Silver Philodendron has been a popular indoor plant since the Victorian era. It’s often known as the Sweetheart plant due to it’s heart shaped leaves. It’s quite small, so it’s perfect for terrariums, as table plants or a hanging plant. This plant will either trail or climb, so please take this in to consideration as this little guy seems to have a mind of it’s own and will grow aerial roots and is a quick growing plant. This trailing plant only needs to be watered weekly and prefers medium sunlight exposure.


5e50d6d37c00dd5480cc1ed2e0a592a1(Image credit: Jungalow)

This dark, sculptural plant with high contrasting veining pattern across it’s foliage is visually striking and stunning! However, you should definitely research how to properly take care of this plant as it is quite a difficult plant to look after and keep alive. This plant doesn’t like to be in direct sunlight but also doesn’t like being in dark, shadowy corners. It’s soil should be kept moist, not dry or soggy, so it’s best to water little and often. It also thrives in humidity, instead of dry air. Don’t let this put you off, though, as it will make a perfect addition to any tropical plant collection! There are a few different names that fall under this species of plant:


d6a3a92f296a92dea87b2f2a2bf0ee3a(Image credits: Better Homes & Gardens)

Elephant’s Ear

(Image credits: Gardening Express, Burpee)

African Mask:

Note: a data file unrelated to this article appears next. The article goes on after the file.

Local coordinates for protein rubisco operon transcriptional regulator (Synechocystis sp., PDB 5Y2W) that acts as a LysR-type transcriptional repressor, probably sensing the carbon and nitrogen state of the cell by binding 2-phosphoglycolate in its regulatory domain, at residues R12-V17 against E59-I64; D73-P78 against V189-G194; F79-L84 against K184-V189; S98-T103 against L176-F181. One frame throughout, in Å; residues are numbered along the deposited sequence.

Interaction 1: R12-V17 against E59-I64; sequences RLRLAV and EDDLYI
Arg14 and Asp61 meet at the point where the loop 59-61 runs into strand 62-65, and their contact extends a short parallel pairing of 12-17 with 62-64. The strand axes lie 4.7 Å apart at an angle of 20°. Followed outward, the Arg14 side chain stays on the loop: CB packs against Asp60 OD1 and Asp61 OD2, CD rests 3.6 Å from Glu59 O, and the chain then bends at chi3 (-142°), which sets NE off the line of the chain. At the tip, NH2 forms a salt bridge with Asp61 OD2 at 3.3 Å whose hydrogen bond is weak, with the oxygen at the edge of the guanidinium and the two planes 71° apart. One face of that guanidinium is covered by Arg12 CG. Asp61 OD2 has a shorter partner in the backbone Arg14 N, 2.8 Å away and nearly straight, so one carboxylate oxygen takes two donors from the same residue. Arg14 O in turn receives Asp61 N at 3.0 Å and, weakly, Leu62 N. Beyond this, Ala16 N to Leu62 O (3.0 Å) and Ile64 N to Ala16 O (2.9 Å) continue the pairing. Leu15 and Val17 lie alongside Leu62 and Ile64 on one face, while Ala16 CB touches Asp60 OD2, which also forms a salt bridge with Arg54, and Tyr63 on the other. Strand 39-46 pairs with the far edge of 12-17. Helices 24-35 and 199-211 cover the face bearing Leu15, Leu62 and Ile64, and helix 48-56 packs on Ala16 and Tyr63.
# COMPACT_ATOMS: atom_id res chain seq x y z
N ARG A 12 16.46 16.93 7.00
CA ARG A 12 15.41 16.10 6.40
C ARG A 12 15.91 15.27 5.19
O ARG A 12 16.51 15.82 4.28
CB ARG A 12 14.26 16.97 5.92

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Watermelon-Peperomia-houseplant(Image credit: Our House Plants [Not my own image])

There are over 1500 species of peperomia and they originate from rainforests in South America. Related to the pepper, the tropical peperomia’s name literally means “resembles peppers”. There are many different patterns, colours and shapes that these plants have. Like succulents, they can do well with storing moisture, however they aren’t as good and still need to be watered more than what succulents or cacti would need to be. They also like to be in light places, but not in direct sunlight. Below are some of the different Peperomia you can buy:


PEPEROMIA-MARBLED(Image credit: Baton’s Foliage Group)

Golden Gate:

PEPEROMIA-GOLDEN-GATE(Image credit: Baton’s Foliage Group)

Watermelon & Mini Watermelon:

(Image credits: Baton’s Foliage Group)

Silver, Red, Chocolate & Emerald Ripple:

(Image credits: Baton’s Foliage Group)

Tradescantia Tricolor

1755a7f17582d30612154d4809e7056b(Image credit: Pinterest)